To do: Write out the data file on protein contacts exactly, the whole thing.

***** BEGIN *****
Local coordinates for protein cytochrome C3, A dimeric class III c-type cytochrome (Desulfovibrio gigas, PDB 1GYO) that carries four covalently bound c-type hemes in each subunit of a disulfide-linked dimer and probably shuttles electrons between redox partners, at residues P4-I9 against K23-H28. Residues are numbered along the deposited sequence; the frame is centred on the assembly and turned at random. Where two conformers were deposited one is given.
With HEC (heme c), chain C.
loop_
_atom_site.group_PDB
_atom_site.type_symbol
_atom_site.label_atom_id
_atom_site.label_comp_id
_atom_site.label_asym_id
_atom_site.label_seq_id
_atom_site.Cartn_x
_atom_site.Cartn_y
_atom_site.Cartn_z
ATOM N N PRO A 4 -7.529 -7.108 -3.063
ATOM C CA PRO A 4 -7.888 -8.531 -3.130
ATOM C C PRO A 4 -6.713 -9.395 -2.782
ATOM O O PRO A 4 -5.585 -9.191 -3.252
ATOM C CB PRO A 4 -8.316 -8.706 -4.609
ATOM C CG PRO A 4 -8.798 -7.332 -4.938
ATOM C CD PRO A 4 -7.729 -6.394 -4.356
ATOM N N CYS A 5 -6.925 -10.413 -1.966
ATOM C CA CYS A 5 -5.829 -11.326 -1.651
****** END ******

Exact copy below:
Local coordinates for protein cytochrome C3, A dimeric class III c-type cytochrome (Desulfovibrio gigas, PDB 1GYO) that carries four covalently bound c-type hemes in each subunit of a disulfide-linked dimer and probably shuttles electrons between redox partners, at residues P4-I9 against K23-H28. Residues are numbered along the deposited sequence; the frame is centred on the assembly and turned at random. Where two conformers were deposited one is given.
With HEC (heme c), chain C.
loop_
_atom_site.group_PDB
_atom_site.type_symbol
_atom_site.label_atom_id
_atom_site.label_comp_id
_atom_site.label_asym_id
_atom_site.label_seq_id
_atom_site.Cartn_x
_atom_site.Cartn_y
_atom_site.Cartn_z
ATOM N N PRO A 4 -7.529 -7.108 -3.063
ATOM C CA PRO A 4 -7.888 -8.531 -3.130
ATOM C C PRO A 4 -6.713 -9.395 -2.782
ATOM O O PRO A 4 -5.585 -9.191 -3.252
ATOM C CB PRO A 4 -8.316 -8.706 -4.609
ATOM C CG PRO A 4 -8.798 -7.332 -4.938
ATOM C CD PRO A 4 -7.729 -6.394 -4.356
ATOM N N CYS A 5 -6.925 -10.413 -1.966
ATOM C CA CYS A 5 -5.829 -11.326 -1.651